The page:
“Fake” news is a real problem and here are some great tips to evaluate what you’re reading!
(Keep in mind though, that much “news” is also based in some fact, but often tilted to represent a bias or ideological slant. In general, watch out for sensational/alarmist headlines, no sources cited in the text, and lots of emotional/judgmental language. Good sources for relatively unbiased news: The New York Times, BBC News, Associated Press, and NPR.)
Not sure if a news source may be biased? Ask a librarian!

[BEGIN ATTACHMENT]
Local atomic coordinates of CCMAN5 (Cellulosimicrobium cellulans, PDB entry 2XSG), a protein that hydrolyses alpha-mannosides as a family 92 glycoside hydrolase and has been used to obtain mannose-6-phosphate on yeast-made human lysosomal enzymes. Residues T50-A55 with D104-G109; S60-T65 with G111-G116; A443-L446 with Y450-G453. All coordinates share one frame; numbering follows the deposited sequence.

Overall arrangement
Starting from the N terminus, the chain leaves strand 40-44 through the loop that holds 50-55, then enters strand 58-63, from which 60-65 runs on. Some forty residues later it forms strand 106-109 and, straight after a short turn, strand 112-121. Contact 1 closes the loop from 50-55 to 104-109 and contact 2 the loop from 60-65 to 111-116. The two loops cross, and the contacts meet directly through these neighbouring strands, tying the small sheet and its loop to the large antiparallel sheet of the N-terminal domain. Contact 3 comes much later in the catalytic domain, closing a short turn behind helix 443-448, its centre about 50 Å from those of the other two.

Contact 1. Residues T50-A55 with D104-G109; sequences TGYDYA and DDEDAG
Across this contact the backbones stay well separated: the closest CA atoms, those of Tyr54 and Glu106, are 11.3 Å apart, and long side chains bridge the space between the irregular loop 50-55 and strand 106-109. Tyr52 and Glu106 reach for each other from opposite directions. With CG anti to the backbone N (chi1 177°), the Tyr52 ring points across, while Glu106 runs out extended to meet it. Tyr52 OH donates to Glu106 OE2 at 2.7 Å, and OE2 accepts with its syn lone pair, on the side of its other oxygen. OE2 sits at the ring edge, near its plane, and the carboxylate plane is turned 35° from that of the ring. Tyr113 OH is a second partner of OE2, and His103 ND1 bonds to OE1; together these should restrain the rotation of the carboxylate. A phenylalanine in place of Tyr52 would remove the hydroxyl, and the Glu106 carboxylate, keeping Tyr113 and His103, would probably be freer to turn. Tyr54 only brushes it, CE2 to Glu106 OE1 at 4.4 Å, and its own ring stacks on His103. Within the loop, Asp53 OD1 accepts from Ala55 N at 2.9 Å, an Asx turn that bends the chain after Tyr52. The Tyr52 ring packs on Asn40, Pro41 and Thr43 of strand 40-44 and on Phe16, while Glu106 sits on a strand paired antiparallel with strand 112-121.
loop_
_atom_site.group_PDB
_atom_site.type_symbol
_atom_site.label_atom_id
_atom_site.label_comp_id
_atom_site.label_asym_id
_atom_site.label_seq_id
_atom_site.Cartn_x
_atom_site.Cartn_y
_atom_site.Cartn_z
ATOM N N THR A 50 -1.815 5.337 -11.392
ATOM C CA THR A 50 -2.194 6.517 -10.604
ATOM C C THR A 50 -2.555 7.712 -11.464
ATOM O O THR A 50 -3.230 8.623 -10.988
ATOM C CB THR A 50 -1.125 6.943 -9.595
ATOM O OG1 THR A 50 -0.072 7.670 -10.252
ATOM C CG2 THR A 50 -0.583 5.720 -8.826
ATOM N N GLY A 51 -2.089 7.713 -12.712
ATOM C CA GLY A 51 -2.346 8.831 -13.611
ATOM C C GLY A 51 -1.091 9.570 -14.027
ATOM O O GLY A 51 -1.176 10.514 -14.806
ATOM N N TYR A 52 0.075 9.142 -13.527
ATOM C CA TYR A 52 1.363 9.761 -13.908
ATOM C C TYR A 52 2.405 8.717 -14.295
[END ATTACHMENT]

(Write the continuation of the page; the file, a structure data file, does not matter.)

(Image from IFLA. Text reads: Consider the source: Click away from the story to investigate the site, its mission and its contact info. Read beyond: Headlines can be outrageous in an effort to get clicks. What’s the whole story? Check the author: Do a quick search on the author. Are they credible? Are they real? Supporting sources: Click on those links. Determine if the info given actually supports the story. Check the date: Reposting old news stories doesn’t mean they’re relevant to current events. Is it a joke?: If it is too outlandish, it might be satire. Research the site and author to be sure. Check your biases: Consider if your own beliefs could affect your judgement. Ask the experts: Ask a librarian, or consult a fact-checking site.)